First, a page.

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I'm having troubles trying to understand why SVM works well with high dimensional data, the case when p >> n.

I read the following: SVM is automatically regularized. You don't have to pick a regularization parameter because picking the widest separation margin is a way to automatically regularize.

However I don't understand why this implies that a SVM works well on this type of data. Also I read about that the optimization problem to maximize the margin doesn't depend on the dimensions, so in what depend?

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  • $\begingroup$ The curse of dimensionality affects SVMs as well I assure you of this. On the other hand SVMs can use kernel mappings, which can map high-dimensional features to more informative spaces which can be easily separated linearly $\endgroup$
    – Nikos M.
    Oct 28 at 14:31
  • $\begingroup$ @NikosM. Indeed, but it works better than most of classifiers. Only having a kernel function does not address the issues. $\endgroup$
    – Norhther
    Oct 28 at 20:00
  • $\begingroup$ I doubt SVMs work better unconditionally and under all cases since both experience and no free lunch theorems inform us otherwise $\endgroup$
    – Nikos M.
    Oct 28 at 22:08
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    $\begingroup$ related stats.stackexchange.com/questions/484289/… $\endgroup$
    – Nikos M.
    Oct 29 at 15:33
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    $\begingroup$ also related stats.stackexchange.com/questions/64053/… $\endgroup$
    – Nikos M.
    Oct 29 at 15:39
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The ever-present danger with high-dimensional data is overfitting. When there are a lot of features (p) and relatively few examples (n), it is easy for models to find spurious relationships between features and target.

There are two generic solutions to this problem: dimensionality reduction and regularization. Dimensionality reduction reduces the number of features prior to training. Regularization penalizes the model for adding complexity. For example, L1 or L2 regularization are commonly used in linear models to penalize the size of coefficients. This encourages models to "ignore" certain features by reducing their coefficient to zero.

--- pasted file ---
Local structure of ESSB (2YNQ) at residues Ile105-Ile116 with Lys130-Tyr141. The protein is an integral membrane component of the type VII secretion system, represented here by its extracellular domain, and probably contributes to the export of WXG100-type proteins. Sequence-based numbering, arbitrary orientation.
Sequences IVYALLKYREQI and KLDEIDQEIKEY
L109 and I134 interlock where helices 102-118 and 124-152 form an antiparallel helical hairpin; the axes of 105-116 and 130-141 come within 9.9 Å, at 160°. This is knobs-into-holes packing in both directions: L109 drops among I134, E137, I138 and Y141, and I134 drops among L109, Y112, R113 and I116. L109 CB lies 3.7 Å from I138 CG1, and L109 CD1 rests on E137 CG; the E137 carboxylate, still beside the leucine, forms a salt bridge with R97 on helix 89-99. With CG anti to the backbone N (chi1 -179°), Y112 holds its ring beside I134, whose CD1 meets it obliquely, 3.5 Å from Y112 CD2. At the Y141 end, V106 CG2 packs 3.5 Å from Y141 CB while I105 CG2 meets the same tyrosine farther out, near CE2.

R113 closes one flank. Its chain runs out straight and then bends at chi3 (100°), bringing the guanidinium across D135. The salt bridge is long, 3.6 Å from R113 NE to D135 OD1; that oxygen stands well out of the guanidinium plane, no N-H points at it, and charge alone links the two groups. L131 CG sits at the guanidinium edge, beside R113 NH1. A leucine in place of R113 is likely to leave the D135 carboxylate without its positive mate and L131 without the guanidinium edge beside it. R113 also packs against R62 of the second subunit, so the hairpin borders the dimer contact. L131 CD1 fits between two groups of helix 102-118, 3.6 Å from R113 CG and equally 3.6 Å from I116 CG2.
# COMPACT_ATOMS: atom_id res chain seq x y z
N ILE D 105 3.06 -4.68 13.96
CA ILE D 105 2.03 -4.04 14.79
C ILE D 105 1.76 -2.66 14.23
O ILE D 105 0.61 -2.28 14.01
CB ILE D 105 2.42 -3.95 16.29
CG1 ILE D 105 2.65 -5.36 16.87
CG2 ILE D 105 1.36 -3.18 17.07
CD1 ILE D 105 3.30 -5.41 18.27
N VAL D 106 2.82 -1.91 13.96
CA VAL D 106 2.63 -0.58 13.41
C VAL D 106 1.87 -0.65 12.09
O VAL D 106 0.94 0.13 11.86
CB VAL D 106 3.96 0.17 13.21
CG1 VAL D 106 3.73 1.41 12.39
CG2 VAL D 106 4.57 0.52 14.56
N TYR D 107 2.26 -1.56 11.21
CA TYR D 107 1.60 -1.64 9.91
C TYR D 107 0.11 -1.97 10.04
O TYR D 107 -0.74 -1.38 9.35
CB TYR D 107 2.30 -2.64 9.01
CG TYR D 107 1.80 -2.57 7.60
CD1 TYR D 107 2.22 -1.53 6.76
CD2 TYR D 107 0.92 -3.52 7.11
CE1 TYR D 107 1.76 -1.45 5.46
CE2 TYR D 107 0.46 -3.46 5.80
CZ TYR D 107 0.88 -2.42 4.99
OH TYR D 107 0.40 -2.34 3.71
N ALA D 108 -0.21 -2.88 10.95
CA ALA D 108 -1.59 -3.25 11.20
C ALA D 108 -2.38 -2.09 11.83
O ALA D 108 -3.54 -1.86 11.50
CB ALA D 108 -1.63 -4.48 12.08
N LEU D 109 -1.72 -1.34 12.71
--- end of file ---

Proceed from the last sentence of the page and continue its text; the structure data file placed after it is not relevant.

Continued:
So to your question directly: the reason that SVMs work well with high-dimensional data is that they are automatically regularized, and regularization is a way to prevent overfitting with high-dimensional data.

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    $\begingroup$ By that logic LASSO/RIDGE/ELASTIC NET should also work very well on high-dimensional data since they are automatically regularized. I am not saying they are not, but the OP's question is specifically about SVM. $\endgroup$ Oct 29 at 5:44
  • $\begingroup$ Regularization in svm is going to add just a subset of the training points to be used as support vectors (correct me otherwise) However, the dimension of those is going to be always p. So still don't get how this regularization is going to penalize the model in a dimensional sense. $\endgroup$
    – Norhther
    Oct 29 at 10:39
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    $\begingroup$ @Norhther, I think what the answerer wants to say is that maximum margin of separation (a feature of SVM algorithm) can lead to better generalisation, thus bypasses the overfitting trap. This has nothing to do with limiting dimensions to regularize. Also in high dimensions linear separation is often more feasible. However this should not be a sweeping statement as my other comments on top point out $\endgroup$
    – Nikos M.
    Oct 29 at 16:45
  • $\begingroup$ @user2974951 I understood OP's question to be "I know that SVMs are automatically regularized, but why does that make them suitable for high-dimensional data?" My answer is that regularization is one of the remedies for high dimensionality. $\endgroup$
    – zachdj
    Oct 29 at 17:18
  • $\begingroup$ OP didn't ask in what way are SVMs regularized or why the max-margin criterion leads to regularization. So IMO the question is only superficially about SVMs. It really asks "why do automatically regularized models work well with high-dimensional data?", using SVM as an example $\endgroup$
    – zachdj
    Oct 29 at 17:18
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Not sure where your statement comes from, but you need to consider the ideas behind the SVM and how it works to answer your question.

Here is the summary:

  1. SVM approach is to actually map data to higher dimension space than the dataset has - to achieve better separability. You can refer to kernel trick article. SVM's advantage is that it works faster, and only samples near the boundary affect the separating hyperplane.

  2. Success of any model depends on proper parametrization, and in case of SVM - proper kernel choice. Here is an example of under- and overfitting of SVM from ISL book. You can read about regularization there too. enter image description here

  3. As noted in comments - there is no free lunch, and same SVM setup can work for some problems and fail for the others. The only way is to perform several experiments and observe quality for yourself on specific datasets you've got.

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  • $\begingroup$ I'm sorry, but your answer is not telling me anything that I didn't know, and its not adressing the question. $\endgroup$
    – Norhther
    Nov 3 at 23:53
  • $\begingroup$ @Norhther Probably your question can be better formulated or put into some specific context. $\endgroup$
    – mikalai
    Nov 4 at 7:45

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